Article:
Hohmann-Dennhardt comes on board as integrity officer.
The anti-corruption post was created last September after the company pleaded guilty to US bribery charges.
In April 2010 the company agreed to pay $185 million to settle US charges following a Foreign Corrupt Practices Act (FCPA) investigation into Daimler’s worldwide sales practices.
Daimler admitted to making hundreds of improper payments worth tens of millions of dollars to foreign government officials in at least 22 countries between 1998 and 2008.
The appointment of the 60-year-old former regional minister comes amid debate on the possible introduction of quotas on the number of women employed by German firms.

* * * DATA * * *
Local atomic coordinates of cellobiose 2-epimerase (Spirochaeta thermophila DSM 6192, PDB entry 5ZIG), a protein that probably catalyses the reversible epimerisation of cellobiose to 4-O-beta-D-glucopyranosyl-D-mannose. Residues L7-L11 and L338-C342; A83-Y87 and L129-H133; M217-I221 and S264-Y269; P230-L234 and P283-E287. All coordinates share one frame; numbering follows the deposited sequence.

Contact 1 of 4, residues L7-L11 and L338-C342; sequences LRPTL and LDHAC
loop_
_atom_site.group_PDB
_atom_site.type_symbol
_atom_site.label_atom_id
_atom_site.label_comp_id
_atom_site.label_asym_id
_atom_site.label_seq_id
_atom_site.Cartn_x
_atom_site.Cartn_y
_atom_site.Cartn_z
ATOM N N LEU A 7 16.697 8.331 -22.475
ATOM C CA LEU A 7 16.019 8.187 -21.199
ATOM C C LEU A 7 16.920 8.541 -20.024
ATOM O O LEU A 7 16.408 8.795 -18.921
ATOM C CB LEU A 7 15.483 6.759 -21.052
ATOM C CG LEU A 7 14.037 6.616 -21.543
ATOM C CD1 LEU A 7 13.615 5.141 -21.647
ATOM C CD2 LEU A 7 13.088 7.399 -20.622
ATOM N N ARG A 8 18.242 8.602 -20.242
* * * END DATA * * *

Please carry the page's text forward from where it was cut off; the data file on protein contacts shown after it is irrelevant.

Germany’s family minister has warned companies that they have until 2013 to bring more women to their boards.
According to a recent study in the Die Welt daily newspaper, there are currently only a handful of women serving as board directors in the 30 companies listed on the DAX bourse, compared to 182 men.
There is no female chief executive officer among the top 100 German companies.